“After being diagnosed I thought ‘finally, people recognise the pain I’m experiencing’.”
Amanda was diagnosed with palindromic arthritis 30 years ago, when she was struggling to hold her children’s hands.
“It started with extremely painful hands. My children, who were under 5 at the time, wanted to hold my hand but I found it too painful.
“I went to my GP who initially told me to take ibuprofen, but my condition only worsened.
“Eventually I went to see a rheumatologist who diagnosed me with palindromic arthritis after several tests.
“I was relieved to get the diagnosis. I had so much pain in my hands and feet but physically you couldn’t see anything was wrong. I thought ‘finally, people recognise the pain I’m experiencing’.”
Don’t let it define you
“I’ve never made a secret of my condition. When I was working, I made sure that my employer was aware of my condition. That meant that certain aids were brought for me that helped me to work to the best of my ability. Read more about aids and adaptations.
“My family have always been understanding of how it affects me - that I move slower than other people or might not be able to do some things.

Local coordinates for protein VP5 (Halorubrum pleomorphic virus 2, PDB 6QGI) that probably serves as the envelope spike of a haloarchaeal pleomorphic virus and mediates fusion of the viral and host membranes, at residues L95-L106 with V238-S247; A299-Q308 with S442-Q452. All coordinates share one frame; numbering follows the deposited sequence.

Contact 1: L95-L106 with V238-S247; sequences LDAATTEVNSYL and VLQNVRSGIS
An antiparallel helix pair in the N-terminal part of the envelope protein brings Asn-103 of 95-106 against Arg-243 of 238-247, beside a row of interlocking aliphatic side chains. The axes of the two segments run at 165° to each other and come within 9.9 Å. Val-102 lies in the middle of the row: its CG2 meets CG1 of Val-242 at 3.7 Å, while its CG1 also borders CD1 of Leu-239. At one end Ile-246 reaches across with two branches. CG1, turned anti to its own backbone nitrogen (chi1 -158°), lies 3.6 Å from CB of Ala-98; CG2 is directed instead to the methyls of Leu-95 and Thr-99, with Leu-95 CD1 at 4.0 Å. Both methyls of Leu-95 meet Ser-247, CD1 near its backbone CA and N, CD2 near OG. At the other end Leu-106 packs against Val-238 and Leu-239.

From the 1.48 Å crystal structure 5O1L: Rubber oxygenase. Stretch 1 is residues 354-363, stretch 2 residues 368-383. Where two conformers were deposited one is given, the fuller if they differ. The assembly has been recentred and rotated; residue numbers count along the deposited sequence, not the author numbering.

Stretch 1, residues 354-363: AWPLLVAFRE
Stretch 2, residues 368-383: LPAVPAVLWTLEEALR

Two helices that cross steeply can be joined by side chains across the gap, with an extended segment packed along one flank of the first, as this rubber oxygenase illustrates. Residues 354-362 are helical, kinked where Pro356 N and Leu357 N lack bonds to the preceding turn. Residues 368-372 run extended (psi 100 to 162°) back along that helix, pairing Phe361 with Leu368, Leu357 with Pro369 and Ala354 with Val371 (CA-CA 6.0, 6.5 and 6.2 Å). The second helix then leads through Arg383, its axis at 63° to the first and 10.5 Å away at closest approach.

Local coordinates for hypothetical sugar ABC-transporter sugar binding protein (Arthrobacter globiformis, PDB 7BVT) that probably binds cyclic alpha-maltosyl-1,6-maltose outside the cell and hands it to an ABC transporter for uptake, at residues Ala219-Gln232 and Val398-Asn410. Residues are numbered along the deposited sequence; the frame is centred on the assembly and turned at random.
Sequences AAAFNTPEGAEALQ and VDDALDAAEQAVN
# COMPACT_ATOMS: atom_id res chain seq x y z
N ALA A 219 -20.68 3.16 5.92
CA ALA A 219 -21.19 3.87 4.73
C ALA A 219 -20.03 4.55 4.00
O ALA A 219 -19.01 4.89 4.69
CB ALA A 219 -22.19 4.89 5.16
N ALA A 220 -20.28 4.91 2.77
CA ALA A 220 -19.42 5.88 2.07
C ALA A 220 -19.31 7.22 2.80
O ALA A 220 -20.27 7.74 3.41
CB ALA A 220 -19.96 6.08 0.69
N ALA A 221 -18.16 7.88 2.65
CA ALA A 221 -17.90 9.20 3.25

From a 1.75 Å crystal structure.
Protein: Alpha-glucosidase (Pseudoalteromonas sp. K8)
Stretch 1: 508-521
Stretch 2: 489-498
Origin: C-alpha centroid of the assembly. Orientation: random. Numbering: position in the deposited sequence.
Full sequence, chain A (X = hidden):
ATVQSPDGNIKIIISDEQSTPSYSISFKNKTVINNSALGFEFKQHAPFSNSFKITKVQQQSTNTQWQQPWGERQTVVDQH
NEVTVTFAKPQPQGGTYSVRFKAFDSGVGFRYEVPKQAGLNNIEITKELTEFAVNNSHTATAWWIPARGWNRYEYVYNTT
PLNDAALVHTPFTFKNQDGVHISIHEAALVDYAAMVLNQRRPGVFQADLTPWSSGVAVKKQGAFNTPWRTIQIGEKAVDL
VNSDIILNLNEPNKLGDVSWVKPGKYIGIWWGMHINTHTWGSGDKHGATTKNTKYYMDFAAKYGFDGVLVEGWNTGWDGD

“My husband has always been there to give me a hug, or look after me if I need a bit of help. He enables me to keep going.”
Keeping moving is so important to me
“Over the years I’ve never allowed my condition to stop me doing the things I want to do. I’m determined not to let it define me.
“My mobility is pretty poor these days as I also have osteoarthritis, but I make a point of walking – 10,000 steps – everyday!
“It’s a huge achievement for me to reach that target – especially on those days when my symptoms are particularly bad. I’m a great believer in the mantra ‘use it or lose it’ so I keep myself moving as much as possible!
“If I could give anyone with arthritis advice or words of encouragement, I would say: you’re still you. Don’t let your condition define you and try and stay positive.”
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